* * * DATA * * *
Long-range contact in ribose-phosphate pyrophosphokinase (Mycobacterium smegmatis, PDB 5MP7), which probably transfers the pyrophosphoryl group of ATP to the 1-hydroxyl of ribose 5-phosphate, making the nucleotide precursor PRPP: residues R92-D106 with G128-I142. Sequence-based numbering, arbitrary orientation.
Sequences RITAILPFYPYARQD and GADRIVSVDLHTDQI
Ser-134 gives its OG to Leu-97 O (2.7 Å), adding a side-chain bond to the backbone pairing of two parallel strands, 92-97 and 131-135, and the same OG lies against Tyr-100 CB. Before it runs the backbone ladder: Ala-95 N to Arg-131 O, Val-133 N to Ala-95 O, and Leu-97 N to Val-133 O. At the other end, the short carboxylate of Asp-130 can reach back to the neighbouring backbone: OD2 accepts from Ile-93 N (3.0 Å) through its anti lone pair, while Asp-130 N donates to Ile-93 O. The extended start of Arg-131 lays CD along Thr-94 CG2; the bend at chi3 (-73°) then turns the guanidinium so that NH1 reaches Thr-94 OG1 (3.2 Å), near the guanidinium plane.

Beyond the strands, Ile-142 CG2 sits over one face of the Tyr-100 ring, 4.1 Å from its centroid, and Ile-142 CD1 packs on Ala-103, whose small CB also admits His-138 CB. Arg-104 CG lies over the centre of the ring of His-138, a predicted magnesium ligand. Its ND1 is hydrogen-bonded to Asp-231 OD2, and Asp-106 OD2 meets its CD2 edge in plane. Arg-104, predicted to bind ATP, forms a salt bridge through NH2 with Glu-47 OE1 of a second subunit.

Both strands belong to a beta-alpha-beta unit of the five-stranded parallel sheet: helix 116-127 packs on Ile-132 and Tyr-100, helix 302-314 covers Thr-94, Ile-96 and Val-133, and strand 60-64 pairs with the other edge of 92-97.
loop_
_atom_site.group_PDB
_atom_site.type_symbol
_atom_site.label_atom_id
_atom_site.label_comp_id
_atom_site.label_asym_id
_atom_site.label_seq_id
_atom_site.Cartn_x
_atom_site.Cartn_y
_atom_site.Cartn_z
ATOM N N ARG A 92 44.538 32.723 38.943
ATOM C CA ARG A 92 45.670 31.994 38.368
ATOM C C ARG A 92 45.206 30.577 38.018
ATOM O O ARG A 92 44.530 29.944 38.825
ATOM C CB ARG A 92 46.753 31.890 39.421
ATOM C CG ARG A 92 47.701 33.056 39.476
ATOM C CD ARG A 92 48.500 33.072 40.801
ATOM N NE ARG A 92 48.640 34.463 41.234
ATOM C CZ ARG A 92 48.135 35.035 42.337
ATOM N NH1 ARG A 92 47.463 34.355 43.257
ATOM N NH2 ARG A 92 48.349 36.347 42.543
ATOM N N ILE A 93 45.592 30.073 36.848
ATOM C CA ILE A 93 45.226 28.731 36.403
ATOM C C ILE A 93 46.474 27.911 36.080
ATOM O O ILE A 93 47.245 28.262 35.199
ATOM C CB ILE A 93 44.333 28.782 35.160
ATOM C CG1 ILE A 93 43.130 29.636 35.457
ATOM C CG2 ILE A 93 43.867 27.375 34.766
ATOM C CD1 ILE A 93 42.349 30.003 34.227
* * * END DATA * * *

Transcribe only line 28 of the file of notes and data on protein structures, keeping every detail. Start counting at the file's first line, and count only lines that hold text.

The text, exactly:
ATOM C CA ILE A 93 45.226 28.731 36.403